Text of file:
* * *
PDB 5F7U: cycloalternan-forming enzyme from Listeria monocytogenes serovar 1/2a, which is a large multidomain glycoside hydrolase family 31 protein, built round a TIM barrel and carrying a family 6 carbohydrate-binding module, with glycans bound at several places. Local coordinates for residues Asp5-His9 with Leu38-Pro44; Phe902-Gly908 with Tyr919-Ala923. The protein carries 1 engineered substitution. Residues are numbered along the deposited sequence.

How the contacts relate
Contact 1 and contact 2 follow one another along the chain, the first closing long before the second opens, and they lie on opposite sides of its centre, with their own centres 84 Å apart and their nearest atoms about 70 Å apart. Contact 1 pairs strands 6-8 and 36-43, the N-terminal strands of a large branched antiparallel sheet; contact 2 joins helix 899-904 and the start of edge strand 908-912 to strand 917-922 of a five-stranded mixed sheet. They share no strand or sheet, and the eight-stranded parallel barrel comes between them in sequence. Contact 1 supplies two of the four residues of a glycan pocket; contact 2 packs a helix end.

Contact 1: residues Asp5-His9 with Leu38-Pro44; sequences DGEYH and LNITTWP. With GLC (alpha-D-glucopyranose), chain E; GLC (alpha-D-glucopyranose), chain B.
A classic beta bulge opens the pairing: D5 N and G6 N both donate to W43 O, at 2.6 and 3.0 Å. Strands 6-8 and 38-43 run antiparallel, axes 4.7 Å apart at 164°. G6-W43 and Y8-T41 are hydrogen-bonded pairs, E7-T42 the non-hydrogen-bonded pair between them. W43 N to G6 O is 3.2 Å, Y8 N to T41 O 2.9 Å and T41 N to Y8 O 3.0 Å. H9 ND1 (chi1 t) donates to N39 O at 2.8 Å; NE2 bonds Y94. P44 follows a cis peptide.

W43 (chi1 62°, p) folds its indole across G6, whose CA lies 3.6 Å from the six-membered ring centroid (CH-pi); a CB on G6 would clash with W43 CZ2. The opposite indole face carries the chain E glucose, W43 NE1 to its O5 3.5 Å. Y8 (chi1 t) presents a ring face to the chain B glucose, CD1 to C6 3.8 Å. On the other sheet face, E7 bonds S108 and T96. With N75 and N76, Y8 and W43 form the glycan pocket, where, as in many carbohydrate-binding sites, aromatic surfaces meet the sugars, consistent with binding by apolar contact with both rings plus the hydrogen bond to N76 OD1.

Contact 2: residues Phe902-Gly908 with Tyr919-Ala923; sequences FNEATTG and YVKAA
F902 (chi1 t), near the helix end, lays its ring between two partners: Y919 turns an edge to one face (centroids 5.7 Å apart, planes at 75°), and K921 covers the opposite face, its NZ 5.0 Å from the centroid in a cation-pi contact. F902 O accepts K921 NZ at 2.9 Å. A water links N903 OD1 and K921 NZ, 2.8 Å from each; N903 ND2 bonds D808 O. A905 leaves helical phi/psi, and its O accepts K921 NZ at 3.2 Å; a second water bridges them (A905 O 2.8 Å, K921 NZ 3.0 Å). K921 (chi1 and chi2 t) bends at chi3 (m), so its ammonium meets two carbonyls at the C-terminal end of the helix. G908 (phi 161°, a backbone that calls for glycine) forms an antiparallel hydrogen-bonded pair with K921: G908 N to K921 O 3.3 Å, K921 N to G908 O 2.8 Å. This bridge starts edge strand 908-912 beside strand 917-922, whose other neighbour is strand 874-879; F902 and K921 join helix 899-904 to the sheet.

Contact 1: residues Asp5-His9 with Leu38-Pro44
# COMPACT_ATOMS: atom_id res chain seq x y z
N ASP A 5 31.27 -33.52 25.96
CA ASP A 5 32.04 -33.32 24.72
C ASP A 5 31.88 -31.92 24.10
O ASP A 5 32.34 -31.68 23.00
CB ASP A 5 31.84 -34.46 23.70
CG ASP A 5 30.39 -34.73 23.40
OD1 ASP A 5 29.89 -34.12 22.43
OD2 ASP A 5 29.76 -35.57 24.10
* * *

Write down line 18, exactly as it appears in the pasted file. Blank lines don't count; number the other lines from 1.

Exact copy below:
OD2 ASP A 5 29.76 -35.57 24.10